Bridgwater and his wife Twyla, also a 1978 ECU graduate, are consultants to the Food and Drug Administration on promising Alzheimer's imaging and pharmaceutical developments.
Before his diagnosis and retirement, he was a senior vice president, director, president and chief operating officer of four multi-billion dollar corporations. He served on the boards of several companies as well as the Telecommunications Industry Association.
Since his diagnosis Bridgwater has provided technical briefings and legislative testimony, appeared on national television and been interviewed by numerous magazines and newspapers. He currently can be seen on a public service announcement on the Fox Sports network seeking support for research through the Alzheimer's Association along with former football coaches Barry Switzer and Jimmy Johnson.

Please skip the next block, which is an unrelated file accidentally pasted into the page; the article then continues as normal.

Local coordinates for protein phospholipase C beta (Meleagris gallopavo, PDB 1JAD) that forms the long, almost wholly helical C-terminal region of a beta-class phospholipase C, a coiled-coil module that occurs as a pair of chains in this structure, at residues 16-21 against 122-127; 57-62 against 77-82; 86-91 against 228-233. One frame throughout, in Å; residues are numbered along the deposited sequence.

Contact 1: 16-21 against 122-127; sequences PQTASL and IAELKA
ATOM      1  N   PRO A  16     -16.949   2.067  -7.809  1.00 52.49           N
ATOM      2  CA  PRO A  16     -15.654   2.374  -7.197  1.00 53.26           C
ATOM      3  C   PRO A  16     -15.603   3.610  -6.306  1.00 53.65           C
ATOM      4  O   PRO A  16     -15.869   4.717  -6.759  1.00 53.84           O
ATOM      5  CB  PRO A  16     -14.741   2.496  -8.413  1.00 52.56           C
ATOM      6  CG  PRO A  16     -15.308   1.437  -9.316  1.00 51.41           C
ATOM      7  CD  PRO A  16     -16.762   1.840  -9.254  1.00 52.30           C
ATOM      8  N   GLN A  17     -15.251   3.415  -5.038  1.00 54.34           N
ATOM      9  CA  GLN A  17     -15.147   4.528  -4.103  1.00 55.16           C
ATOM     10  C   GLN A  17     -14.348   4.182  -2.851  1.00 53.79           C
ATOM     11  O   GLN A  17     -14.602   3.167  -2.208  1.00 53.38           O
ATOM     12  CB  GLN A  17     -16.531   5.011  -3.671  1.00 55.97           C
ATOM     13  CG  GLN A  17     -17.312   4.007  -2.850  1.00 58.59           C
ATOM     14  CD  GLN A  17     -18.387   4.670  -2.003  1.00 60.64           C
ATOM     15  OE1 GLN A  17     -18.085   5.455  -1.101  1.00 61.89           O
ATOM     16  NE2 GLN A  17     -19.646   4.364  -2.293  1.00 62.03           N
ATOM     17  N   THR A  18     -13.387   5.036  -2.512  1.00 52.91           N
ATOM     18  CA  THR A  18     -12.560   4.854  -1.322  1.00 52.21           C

The Distinguished Family Award will go to the Fentem family which has been closely connected to ECU since 1909 when A.L. "Dad" Fentem became one of the first faculty members at East Central Normal School. Now, 100 years later, his great-great-granddaughter, Ruth Ann Fentem Copeland, will graduate from ECU in July with a master of education degree with a school counselor option.
A.L. Fentem twice was voted the most popular professor on the campus. The "East Central Story" attributes the choice of orange and black as the school's colors to Fentem. He taught math, economics and sociology and directed the first band, wrote the first school fight song and directed the chorus and quartets. He was still on the faculty when the first men's residence hall, Fentem Hall, was dedicated on June 12, 1937.